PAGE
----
Nanobodies (pink) in the wing precursor of a fruit fly larva. (Image: University of Basel, Biozentrum)
A team of researchers at the Biozentrum of the University of Basel have formulated a new technique by which proteins can be moved to a new location in a cell. The unique tool enables researchers to explore the function of proteins based on their position by using nanobodies. The tool can be used for a broad range of proteins and in varied areas of developmental biology. The research results have been published in the scientific journal eLife.
The research group of Markus Affolter is analyzing the growth of the wings of the fruit fly Drosophila to figure out which processes control organ development and growth. Proteins that regulate such growth processes are the areas of focus of their study. In this context, not only the composition of the proteins is essential, but also their position which can impact protein function. The Affolter research team’s nanobody tool allows the transfer of proteins, and thus allowing examination of their function in a position-dependent manner.
Novel tool for all GFP-bound proteins
A repositioning of the proteins of interest necessitates a labeling with the green fluorescent protein (GFP). Then, anti-GFP nanobodies, tiny antibody fragments derived from camels, are used to bind and to transfer the GFP-tagged proteins to a new site in the living organism. The nanobody itself is connected to a signal protein that determines the destination of the target protein. Thus, the nanobody forces the GFP-tagged protein into a new position.
“Even if we do not know exactly the composition and structure of a protein, we can label it with GFP and control the destination site by using nanobodies,” says Stefan Harmansa, one of the two first authors.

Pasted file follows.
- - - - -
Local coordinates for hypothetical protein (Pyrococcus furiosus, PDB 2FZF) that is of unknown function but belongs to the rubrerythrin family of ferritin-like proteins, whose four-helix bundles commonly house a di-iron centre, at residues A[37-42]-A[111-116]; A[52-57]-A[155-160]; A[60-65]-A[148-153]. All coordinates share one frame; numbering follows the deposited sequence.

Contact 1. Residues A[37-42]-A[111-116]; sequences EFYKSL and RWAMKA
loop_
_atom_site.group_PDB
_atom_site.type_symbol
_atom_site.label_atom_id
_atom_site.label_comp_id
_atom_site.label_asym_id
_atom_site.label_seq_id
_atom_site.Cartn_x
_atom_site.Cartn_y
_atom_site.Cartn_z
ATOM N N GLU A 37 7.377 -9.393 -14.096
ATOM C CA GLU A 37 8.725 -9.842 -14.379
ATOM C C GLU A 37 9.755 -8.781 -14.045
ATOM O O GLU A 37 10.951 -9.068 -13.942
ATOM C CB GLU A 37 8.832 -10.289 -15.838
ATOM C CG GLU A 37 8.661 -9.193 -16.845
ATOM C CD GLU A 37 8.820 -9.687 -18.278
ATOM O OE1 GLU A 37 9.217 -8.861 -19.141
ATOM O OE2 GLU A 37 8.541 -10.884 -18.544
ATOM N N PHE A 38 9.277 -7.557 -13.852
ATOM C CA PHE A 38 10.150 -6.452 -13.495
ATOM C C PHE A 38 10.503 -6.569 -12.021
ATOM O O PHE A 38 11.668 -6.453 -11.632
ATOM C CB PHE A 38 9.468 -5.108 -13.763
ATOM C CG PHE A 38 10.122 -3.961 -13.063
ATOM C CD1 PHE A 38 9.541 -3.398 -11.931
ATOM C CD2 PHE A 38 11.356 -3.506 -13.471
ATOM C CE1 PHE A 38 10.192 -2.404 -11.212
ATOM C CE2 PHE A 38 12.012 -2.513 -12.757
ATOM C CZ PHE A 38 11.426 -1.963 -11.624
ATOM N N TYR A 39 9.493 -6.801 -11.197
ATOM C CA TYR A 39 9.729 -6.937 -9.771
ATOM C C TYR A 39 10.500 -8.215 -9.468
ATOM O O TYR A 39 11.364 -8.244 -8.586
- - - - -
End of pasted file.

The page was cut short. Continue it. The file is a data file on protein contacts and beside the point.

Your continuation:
Artificial relocation with nanobodies
The researchers could transfer proteins to a new site, external or internal to the cell. “
By transporting proteins to new locations, we can observe whether their function changes or not and whether development is affected,” says Ilaria Alborelli, also one of the first authors of the study.
Thus far, researchers have been limited in transferring proteins. The new nanobody tool, however, makes it possible to easily and resourcefully alter the position of all GFP-tagged proteins and thus explore their operations. Using this nanobody tool, the Affolter group has already been successful in studying the growth of Drosophila wings. By interfering with the signaling molecule Dpp in a position-dependent manner, the team has been able to demonstrate more precisely its impact on wing growth.
The new nanobody tool can be used for various studies on organ growth and in numerous other areas of developmental biology. With this theory, the growth and the development of varied cells and organs can be studied comprehensively.
The Affolter team also has to deal with many new challenges.
“We as developmental biologists are still confronted with urgent questions such as how an organism knows when it has to stop its growth. To put it succinctly, how does it work that arms or legs stop growing when they reach their correct length?”, says Stefan Harmansa. Going forward, the novel tool may add to a better understanding of how organ growth is controlled.